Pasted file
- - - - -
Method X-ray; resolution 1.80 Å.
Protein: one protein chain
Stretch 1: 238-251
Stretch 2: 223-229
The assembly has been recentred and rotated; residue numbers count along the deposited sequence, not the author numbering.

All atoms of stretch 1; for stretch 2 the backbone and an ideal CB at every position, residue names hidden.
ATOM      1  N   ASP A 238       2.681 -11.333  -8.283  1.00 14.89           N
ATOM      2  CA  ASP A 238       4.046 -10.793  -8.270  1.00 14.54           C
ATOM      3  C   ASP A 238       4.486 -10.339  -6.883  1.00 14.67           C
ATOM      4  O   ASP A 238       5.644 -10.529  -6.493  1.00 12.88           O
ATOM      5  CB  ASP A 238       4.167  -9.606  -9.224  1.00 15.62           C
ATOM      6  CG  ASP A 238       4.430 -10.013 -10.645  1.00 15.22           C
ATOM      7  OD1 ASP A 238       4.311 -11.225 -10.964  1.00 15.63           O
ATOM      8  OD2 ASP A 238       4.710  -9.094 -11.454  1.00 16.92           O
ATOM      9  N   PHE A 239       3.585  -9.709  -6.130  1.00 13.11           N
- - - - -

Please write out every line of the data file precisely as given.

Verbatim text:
Method X-ray; resolution 1.80 Å.
Protein: one protein chain
Stretch 1: 238-251
Stretch 2: 223-229
The assembly has been recentred and rotated; residue numbers count along the deposited sequence, not the author numbering.

All atoms of stretch 1; for stretch 2 the backbone and an ideal CB at every position, residue names hidden.
ATOM      1  N   ASP A 238       2.681 -11.333  -8.283  1.00 14.89           N
ATOM      2  CA  ASP A 238       4.046 -10.793  -8.270  1.00 14.54           C
ATOM      3  C   ASP A 238       4.486 -10.339  -6.883  1.00 14.67           C
ATOM      4  O   ASP A 238       5.644 -10.529  -6.493  1.00 12.88           O
ATOM      5  CB  ASP A 238       4.167  -9.606  -9.224  1.00 15.62           C
ATOM      6  CG  ASP A 238       4.430 -10.013 -10.645  1.00 15.22           C
ATOM      7  OD1 ASP A 238       4.311 -11.225 -10.964  1.00 15.63           O
ATOM      8  OD2 ASP A 238       4.710  -9.094 -11.454  1.00 16.92           O
ATOM      9  N   PHE A 239       3.585  -9.709  -6.130  1.00 13.11           N